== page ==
There's a "too broad" close reason, for sure. And when voting to close, people sometimes to say "poll" questions are bad, and often mention something about "one correct answer" - what's the deal with all of this? What sorts of questions are and aren't okay?
It's fine, and often even good if a question can have multiple good answers. There is no rule that questions have to have a single correct answer.
Many problems in the kitchen can have multiple good solutions, and we want people to ask about real problems, and learn what we can about various ways to solve them. All of that knowledge is useful to collect together.
However, we want to avoid questions with too many good answers, and that's exactly what the “too broad” close reason is for:
There are either too many possible answers, or good answers would be too long for this format.
Note that there a few things that matter here:
- sheer number of potential answers - it's bad if there are literally just too many possible answers (whether already posted or not yet)
- difficulty of voting - it's also bad if no one can reasonably judge which answers are good
- is it a real problem? - solving a specific problem constrains number of answers and eases voting, while requests for general knowledge can be dicey
With too many answers, it's hard to read them all, and voting tends to turn into a popularity contest: quick, obvious answers well, while later or less-popular suggestions do poorly. On top of that, duplicate answers become common. All of this gets even worse if it's hard to judge how to vote. The already sketchy voting gets even more random and even more based on instinct and popularity.
A really extreme example of "too broad": What cookbooks do you always come back to? has 86 answers, and some of the classics are up at the top, but beyond that it's pretty much chaos. Since the criteria are so general, and no one's read all those books, it's hard to even expect voting beyond popularity.
On the other hand, What methods make tomato chopping less messy? clearly has multiple possible answers, but is perfectly fine.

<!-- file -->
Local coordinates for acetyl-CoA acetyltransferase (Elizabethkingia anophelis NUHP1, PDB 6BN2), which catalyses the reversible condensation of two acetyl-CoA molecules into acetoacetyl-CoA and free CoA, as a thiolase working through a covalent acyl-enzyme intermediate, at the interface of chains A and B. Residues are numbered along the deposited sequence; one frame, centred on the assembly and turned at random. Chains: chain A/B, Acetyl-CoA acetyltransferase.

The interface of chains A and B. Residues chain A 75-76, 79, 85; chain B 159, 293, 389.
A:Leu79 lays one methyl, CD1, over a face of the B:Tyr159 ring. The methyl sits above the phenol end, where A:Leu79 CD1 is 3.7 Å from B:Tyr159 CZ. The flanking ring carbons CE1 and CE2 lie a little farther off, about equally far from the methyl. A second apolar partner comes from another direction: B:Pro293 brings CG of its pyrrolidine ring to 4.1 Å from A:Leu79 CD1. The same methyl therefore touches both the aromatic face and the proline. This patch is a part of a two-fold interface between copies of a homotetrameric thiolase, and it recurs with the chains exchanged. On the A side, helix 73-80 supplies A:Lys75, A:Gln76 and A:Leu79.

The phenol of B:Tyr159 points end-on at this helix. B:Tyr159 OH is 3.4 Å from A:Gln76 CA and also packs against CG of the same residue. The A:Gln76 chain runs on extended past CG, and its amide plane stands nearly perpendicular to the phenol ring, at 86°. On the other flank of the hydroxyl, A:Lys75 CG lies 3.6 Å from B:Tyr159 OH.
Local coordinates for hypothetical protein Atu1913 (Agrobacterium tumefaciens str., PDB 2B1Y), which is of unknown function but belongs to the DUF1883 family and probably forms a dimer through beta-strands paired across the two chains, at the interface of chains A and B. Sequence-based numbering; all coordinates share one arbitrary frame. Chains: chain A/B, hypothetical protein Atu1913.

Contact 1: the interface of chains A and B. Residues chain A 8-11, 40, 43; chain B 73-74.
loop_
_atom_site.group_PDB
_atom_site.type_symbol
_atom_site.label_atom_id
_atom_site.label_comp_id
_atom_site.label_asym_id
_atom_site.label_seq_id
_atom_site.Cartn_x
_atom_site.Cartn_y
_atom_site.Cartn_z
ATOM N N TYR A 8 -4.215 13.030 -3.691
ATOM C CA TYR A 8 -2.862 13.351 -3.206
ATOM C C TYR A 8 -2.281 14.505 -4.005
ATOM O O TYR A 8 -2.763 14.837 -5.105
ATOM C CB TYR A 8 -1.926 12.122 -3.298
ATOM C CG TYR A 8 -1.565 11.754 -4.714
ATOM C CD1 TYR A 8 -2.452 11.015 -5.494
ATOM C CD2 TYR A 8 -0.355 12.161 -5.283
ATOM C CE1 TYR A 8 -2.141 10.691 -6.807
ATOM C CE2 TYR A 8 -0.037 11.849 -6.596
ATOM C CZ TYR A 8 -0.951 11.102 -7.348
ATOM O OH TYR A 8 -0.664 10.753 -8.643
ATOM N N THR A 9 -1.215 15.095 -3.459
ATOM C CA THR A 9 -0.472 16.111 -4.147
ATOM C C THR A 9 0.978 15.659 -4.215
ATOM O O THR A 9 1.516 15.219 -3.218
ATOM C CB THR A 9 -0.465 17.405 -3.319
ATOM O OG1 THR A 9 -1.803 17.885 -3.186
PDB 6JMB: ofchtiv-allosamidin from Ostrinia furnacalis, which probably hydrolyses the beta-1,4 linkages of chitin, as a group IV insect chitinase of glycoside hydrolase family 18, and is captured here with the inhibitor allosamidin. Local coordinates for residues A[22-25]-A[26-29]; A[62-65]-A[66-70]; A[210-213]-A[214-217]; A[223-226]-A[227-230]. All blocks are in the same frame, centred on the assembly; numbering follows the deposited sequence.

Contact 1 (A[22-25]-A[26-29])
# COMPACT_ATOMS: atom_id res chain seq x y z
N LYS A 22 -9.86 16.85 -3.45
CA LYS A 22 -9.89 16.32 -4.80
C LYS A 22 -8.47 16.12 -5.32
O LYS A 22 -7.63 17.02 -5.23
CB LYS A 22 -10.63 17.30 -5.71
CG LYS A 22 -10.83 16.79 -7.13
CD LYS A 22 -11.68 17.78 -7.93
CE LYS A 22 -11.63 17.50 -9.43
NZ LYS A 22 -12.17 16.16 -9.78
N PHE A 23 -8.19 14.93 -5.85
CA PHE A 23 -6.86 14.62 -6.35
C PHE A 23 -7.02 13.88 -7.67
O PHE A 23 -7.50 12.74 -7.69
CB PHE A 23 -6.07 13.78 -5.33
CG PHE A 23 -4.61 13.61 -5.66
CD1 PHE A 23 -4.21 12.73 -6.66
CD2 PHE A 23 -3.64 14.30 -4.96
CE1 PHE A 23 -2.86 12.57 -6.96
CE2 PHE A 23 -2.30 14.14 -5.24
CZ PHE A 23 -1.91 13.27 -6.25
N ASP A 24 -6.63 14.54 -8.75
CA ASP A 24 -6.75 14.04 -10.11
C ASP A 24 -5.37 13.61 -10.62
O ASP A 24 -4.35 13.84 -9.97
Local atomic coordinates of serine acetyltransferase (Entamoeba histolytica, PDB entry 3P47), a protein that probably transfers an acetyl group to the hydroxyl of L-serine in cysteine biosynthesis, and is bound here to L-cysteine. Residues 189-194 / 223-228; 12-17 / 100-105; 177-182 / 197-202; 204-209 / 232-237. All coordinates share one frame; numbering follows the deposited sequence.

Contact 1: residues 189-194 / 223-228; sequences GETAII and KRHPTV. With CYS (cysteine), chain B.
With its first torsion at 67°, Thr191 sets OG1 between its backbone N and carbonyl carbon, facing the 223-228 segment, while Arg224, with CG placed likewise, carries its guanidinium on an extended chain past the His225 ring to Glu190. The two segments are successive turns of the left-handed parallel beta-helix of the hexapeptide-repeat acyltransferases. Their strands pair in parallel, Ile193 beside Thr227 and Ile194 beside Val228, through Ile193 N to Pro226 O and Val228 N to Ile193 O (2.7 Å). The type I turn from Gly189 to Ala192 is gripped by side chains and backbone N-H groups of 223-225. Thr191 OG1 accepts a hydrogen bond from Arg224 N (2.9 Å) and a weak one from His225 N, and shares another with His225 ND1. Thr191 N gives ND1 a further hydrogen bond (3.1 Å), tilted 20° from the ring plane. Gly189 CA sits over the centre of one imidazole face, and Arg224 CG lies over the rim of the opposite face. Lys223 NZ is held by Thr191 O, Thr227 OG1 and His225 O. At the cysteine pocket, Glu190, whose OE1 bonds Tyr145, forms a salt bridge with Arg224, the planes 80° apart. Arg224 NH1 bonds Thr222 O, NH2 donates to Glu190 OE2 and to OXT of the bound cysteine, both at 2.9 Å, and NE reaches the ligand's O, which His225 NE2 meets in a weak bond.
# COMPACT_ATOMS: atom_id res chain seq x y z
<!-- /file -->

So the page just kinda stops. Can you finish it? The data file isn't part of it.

What to do
In the end, this is just about figuring out where to draw the line: how many is too many? If a question can easily have 10 or 100 different good answers, that's a recipe for trouble. If it's likely to only have a handful of really good answers, and there's a decent way to tell which ones those are, then it's probably just fine.
Between those extremes, we just have to use our best judgment. We don't want to end up with 100-answer disasters, but we also don't want to close questions that realistically only have a handful of good possible answers. When in doubt, we should err on the side of not closing; we can always deal with it if something turns out to have more answers than we imagined.
Especially if you have close-vote privileges, some general things to keep in mind:
- edit questions to avoid broadness
- request clarification to avoid broadness
- vote to close when warranted - we need everyone's help as usual
- explain what "too broad" means - the language in the close reason is very helpful for this!
- say "questions should have a single correct answer" - no, they don't have to, and telling people this makes our rules sound way too strict.
- say "there's more than one correct answer, so this is a poll" - no, a poll it's just a popularity contest, and not all multiple-answer questions are like that
- vote to close for those reasons
Further hypothetical examples
- Bad: What are your favorite frequently-used cookbooks? (tons of options, no criteria to judge)
- Probably fine: What's a thorough cookbook for authentic Oaxacan food, in English? (not many published)
- Knife skills
- Bad: Resources for knife skills (huge scope, room for debate on details)
- Good: What's a good generic mincing technique, with videos? (still has wiggle room, but specific enough to fit in a question)
- How to cut something
- Bad: What are some fun ways to cut potatoes to roast? (tons of options, no clear winners)
- Good: What's the best way to cut cheesecake into bite-sized portions? (not many options)